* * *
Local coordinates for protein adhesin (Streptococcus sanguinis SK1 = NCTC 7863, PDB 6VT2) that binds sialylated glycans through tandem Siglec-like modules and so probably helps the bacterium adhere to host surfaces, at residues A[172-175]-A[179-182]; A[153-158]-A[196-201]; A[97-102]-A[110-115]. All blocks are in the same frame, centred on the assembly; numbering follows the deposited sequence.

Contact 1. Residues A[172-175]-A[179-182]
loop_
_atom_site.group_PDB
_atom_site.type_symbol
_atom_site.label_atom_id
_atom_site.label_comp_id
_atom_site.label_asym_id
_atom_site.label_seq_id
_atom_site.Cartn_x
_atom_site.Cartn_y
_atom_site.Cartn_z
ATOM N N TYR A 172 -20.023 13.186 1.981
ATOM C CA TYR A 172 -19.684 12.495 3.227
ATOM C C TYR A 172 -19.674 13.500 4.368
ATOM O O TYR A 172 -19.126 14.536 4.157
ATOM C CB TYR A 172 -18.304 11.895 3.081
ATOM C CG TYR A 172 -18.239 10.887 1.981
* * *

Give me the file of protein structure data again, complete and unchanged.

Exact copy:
Local coordinates for protein adhesin (Streptococcus sanguinis SK1 = NCTC 7863, PDB 6VT2) that binds sialylated glycans through tandem Siglec-like modules and so probably helps the bacterium adhere to host surfaces, at residues A[172-175]-A[179-182]; A[153-158]-A[196-201]; A[97-102]-A[110-115]. All blocks are in the same frame, centred on the assembly; numbering follows the deposited sequence.

Contact 1. Residues A[172-175]-A[179-182]
loop_
_atom_site.group_PDB
_atom_site.type_symbol
_atom_site.label_atom_id
_atom_site.label_comp_id
_atom_site.label_asym_id
_atom_site.label_seq_id
_atom_site.Cartn_x
_atom_site.Cartn_y
_atom_site.Cartn_z
ATOM N N TYR A 172 -20.023 13.186 1.981
ATOM C CA TYR A 172 -19.684 12.495 3.227
ATOM C C TYR A 172 -19.674 13.500 4.368
ATOM O O TYR A 172 -19.126 14.536 4.157
ATOM C CB TYR A 172 -18.304 11.895 3.081
ATOM C CG TYR A 172 -18.239 10.887 1.981